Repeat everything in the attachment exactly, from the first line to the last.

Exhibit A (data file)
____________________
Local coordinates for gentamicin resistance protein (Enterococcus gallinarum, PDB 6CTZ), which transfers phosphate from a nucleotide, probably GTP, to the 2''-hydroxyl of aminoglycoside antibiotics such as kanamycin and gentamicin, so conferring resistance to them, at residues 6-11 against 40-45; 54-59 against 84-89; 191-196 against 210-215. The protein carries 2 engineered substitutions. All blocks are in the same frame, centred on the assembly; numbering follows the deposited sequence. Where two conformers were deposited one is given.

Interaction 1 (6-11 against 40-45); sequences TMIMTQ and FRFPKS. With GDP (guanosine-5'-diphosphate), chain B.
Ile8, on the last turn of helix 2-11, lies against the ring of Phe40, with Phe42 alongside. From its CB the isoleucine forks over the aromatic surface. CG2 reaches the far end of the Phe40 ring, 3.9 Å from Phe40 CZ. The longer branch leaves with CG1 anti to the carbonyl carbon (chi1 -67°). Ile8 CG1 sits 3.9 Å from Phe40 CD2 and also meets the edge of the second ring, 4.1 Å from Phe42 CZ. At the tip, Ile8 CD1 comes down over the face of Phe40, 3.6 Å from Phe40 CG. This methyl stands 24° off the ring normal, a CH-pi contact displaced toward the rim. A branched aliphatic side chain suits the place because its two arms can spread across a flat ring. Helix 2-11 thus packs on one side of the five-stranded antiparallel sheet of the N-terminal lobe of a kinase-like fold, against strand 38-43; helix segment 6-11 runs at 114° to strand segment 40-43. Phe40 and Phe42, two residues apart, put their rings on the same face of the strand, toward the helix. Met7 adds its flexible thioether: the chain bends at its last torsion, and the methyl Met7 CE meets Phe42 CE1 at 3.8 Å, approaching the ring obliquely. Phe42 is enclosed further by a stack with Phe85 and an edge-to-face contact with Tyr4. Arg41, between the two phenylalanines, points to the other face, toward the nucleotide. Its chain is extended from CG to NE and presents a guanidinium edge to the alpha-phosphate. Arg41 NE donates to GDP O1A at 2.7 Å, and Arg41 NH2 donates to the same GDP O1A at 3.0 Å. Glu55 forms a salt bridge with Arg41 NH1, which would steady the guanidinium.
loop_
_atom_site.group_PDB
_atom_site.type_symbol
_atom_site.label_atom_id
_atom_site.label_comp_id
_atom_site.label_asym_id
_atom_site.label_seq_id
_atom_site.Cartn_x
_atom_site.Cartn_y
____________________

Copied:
Local coordinates for gentamicin resistance protein (Enterococcus gallinarum, PDB 6CTZ), which transfers phosphate from a nucleotide, probably GTP, to the 2''-hydroxyl of aminoglycoside antibiotics such as kanamycin and gentamicin, so conferring resistance to them, at residues 6-11 against 40-45; 54-59 against 84-89; 191-196 against 210-215. The protein carries 2 engineered substitutions. All blocks are in the same frame, centred on the assembly; numbering follows the deposited sequence. Where two conformers were deposited one is given.

Interaction 1 (6-11 against 40-45); sequences TMIMTQ and FRFPKS. With GDP (guanosine-5'-diphosphate), chain B.
Ile8, on the last turn of helix 2-11, lies against the ring of Phe40, with Phe42 alongside. From its CB the isoleucine forks over the aromatic surface. CG2 reaches the far end of the Phe40 ring, 3.9 Å from Phe40 CZ. The longer branch leaves with CG1 anti to the carbonyl carbon (chi1 -67°). Ile8 CG1 sits 3.9 Å from Phe40 CD2 and also meets the edge of the second ring, 4.1 Å from Phe42 CZ. At the tip, Ile8 CD1 comes down over the face of Phe40, 3.6 Å from Phe40 CG. This methyl stands 24° off the ring normal, a CH-pi contact displaced toward the rim. A branched aliphatic side chain suits the place because its two arms can spread across a flat ring. Helix 2-11 thus packs on one side of the five-stranded antiparallel sheet of the N-terminal lobe of a kinase-like fold, against strand 38-43; helix segment 6-11 runs at 114° to strand segment 40-43. Phe40 and Phe42, two residues apart, put their rings on the same face of the strand, toward the helix. Met7 adds its flexible thioether: the chain bends at its last torsion, and the methyl Met7 CE meets Phe42 CE1 at 3.8 Å, approaching the ring obliquely. Phe42 is enclosed further by a stack with Phe85 and an edge-to-face contact with Tyr4. Arg41, between the two phenylalanines, points to the other face, toward the nucleotide. Its chain is extended from CG to NE and presents a guanidinium edge to the alpha-phosphate. Arg41 NE donates to GDP O1A at 2.7 Å, and Arg41 NH2 donates to the same GDP O1A at 3.0 Å. Glu55 forms a salt bridge with Arg41 NH1, which would steady the guanidinium.
loop_
_atom_site.group_PDB
_atom_site.type_symbol
_atom_site.label_atom_id
_atom_site.label_comp_id
_atom_site.label_asym_id
_atom_site.label_seq_id
_atom_site.Cartn_x
_atom_site.Cartn_y